Review: Fool's Paradise (2023)


It's Always Sunny in Philadelphia may have made Charlie Day a household name, but his feature directorial debut feels less like a comedy that will resonate with general audiences and more like a small, personal story that's crafted with heart and whimsy. One can't help but suspect that the working title could have been How To Keep Your Soul In Hollywood, as most of the tale feels like a slightly-fictionalized account of real experiences and behaviors that the writer/director has observed during his show business travels. For a movie that boasts a cast of high-profile actors, Fool's Paradise is remarkably uncommercial. 

The thing that will keep most viewers away is the thing that I appreciate most: the movie is so inside-baseball that it simply won't resonate with Day's core audience who wants to see the comedian play the hyperactive, obnoxious character that we've come to expect. Day goes so far in the opposite direction that non-cinephiles are likely to feel disappointed, alienated, and even angry. This is indie-film stuff, not a commercially-viable laugh riot. 

The film opens in a mental health facility where we learn that Day's character, who is later dubbed Latte Pronto, is a silent simpleton with the brain of a child who does what he's told. This gives Day the opportunity to channel Charlie Chaplin and Buster Keaton by communicating entirely with facial expressions and body language rather than words. The Latte Pronto character has a child-like innocence and is incapable of malice or anger. Our voiceless protagonist ends up on a movie set where he replaces an out-of-control, self-destructive movie star who looks just like him (also played by Charlie Day and more like the exasperated, loud characters he normally portrays). Think Bowfinger, but even more esoteric. With the self-absorbed character out of the way, Latte Pronto fills in and becomes a movie star without ever saying a word. 

Day's Latte Pronto character is a blank canvas upon which the other players are able to project their own selfish motivations, and this allows the filmmaker to address nearly every Hollywood personality cliche in the history of the film industry. Ken Jeong has the most screen time as a down-on-his luck publicist who sees Latte Pronto as his ticket to prosperity, but the film's ensemble cast is astonishing as nearly every moment is occupied by someone we recognize. Day seems to have called in favors from every friend he has in the industry for appearances by Kate Beckinsale as a method actress, Adrian Brody as a faux-enlightened free spirit (inspired by McConaughey, maybe?), Edie Falco as a talent agent, Jason Sudeikis as a pretentious blockbuster film director, Jason Bateman as a special effects tech, John Malkovitch as...well, I won't spoil that one, and Ray Liotta as a film producer (the movie was shot in 2018 before Liotta's death). A handful of Always Sunny alumni make appearances too, at least one of them in disguise.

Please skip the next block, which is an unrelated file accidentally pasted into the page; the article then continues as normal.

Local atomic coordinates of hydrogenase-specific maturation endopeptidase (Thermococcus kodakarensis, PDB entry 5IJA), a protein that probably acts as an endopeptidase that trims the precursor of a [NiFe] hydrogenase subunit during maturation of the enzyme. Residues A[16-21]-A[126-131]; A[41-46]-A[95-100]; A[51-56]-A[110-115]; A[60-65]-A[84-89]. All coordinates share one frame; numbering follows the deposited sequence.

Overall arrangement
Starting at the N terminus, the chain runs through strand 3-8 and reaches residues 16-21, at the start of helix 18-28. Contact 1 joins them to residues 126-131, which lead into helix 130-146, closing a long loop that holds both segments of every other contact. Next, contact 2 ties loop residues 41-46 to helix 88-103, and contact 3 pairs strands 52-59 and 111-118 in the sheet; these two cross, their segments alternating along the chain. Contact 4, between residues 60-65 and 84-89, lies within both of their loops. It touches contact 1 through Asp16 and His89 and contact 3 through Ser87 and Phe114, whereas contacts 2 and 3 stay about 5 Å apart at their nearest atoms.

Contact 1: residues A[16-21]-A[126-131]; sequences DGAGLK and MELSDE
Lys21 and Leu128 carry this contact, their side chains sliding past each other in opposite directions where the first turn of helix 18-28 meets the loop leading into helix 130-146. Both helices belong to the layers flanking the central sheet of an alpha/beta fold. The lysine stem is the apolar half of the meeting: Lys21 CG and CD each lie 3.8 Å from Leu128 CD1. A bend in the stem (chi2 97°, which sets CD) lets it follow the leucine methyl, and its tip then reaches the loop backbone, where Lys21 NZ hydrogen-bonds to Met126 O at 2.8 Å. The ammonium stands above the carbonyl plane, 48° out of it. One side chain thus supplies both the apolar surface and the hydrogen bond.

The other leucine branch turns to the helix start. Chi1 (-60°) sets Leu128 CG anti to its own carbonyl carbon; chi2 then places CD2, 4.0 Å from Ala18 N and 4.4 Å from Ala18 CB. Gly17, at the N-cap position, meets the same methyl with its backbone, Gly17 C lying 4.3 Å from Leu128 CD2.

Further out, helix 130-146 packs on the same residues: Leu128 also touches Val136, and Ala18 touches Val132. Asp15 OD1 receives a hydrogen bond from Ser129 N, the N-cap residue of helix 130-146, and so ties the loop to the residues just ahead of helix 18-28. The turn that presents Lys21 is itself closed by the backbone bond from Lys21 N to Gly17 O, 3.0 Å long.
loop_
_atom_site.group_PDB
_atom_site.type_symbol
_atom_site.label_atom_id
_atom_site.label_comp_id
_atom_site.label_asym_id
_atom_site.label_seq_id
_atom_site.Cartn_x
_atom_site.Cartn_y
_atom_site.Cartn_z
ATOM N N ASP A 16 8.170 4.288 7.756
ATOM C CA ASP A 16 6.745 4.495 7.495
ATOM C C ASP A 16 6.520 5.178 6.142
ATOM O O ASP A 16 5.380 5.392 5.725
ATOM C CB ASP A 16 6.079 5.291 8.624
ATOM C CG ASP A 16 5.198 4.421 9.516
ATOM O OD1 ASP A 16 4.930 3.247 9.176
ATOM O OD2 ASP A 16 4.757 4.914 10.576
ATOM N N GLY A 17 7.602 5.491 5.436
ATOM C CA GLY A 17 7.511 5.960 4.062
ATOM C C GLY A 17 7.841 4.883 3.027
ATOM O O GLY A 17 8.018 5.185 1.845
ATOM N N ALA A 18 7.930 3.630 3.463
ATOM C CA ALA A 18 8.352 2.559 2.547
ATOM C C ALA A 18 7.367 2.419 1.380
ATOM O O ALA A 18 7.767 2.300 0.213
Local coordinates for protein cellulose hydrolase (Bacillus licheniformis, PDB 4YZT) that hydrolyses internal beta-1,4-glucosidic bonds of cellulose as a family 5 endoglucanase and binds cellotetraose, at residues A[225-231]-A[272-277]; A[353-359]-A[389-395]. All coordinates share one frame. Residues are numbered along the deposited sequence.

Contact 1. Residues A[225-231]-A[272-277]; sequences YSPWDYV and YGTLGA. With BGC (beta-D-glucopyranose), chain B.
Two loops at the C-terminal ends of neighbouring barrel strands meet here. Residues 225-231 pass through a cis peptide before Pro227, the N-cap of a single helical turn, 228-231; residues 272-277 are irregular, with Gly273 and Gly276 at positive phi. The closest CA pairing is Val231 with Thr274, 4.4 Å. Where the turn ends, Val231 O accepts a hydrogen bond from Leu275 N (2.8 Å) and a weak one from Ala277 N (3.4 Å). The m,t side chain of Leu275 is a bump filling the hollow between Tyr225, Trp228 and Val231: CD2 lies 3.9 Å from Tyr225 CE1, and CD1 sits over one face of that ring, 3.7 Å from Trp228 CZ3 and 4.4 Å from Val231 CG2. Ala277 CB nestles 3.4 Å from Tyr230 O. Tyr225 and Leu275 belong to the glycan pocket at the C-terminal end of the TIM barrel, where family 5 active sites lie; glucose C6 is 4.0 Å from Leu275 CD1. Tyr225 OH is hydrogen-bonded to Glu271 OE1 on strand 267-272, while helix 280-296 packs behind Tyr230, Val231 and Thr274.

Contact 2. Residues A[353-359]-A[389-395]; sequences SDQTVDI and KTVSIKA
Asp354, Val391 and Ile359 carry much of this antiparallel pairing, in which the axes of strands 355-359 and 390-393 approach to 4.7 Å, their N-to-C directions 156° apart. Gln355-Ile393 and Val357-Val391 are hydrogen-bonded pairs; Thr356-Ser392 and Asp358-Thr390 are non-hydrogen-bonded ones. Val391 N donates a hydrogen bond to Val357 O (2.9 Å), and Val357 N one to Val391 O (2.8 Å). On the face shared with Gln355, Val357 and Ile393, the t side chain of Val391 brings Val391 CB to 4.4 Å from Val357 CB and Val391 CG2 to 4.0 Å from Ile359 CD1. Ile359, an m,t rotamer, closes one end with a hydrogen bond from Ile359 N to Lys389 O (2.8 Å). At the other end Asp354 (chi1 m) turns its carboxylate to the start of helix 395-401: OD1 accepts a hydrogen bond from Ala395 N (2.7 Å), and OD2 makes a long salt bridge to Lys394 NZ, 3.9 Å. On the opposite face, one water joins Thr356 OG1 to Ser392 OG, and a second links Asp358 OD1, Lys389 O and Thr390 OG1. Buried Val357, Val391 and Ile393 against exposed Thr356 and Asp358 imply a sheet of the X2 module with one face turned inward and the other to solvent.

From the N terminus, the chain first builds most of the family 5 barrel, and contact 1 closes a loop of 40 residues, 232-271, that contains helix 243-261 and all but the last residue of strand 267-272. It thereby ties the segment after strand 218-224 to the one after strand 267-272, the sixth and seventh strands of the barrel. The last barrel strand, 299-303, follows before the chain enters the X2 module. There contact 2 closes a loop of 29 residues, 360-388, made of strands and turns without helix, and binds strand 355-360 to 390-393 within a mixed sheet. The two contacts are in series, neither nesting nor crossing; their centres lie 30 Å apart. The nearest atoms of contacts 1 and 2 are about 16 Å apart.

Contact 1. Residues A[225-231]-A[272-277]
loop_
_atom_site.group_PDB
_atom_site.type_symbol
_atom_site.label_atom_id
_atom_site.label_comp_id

For those who know the appalling behavior of the Hollywood elite, the movie will inspire knowing chuckles. Fool's Paradise is destined to become a cult classic among industry insiders who will recognize well-worn behaviors and cliches. Virtually every single character in the movie outside of Latte Pronto is deeply self-absorbed and vapid, but Day's script somehow manages to maintain a tone that never feels aggressive or overtly hostile toward his peers and coworkers in the film industry. It's clear, though, that Day has been paying a lot of attention during his time in Hollywood and he has a lot to say about the business and the people he's encountered. 

The screenplay is uneven and occasionally feels a little simplistic or naive, but I recognize this is perhaps intentional. This is Day's first movie as a writer/director and it feels like it: it's a little rough around the edges, occasionally precious, and not all of it works. Still, it's a story that not only has something to say but that also feels personal and handmade in a way that feels out of step with the current cinema trends. Perhaps these are all reasons that it's been sitting on a shelf for five years without release. Thanks to Lionsgate for not only giving the film distribution, but a physical media release, as well.

A brief word about the Blu-ray: technical merits are solid, as one would expect from a modern production. I've been unable to determine if the movie was shot digitally or on film, but there is noticeable film grain in the transfer. This could have been added in post-production, but the film grain is yet another hand-made touch that makes this movie feel different from everything else. The disc has no special features whatsoever: no commentary, deleted scenes, not even a trailer. 

I don't love Fool's Paradise, but I respect it. In a year that's been dominated by the box office failures of expensive tentpole spectacles, Charlie Day's film feels small, personal, and uncompromising. 

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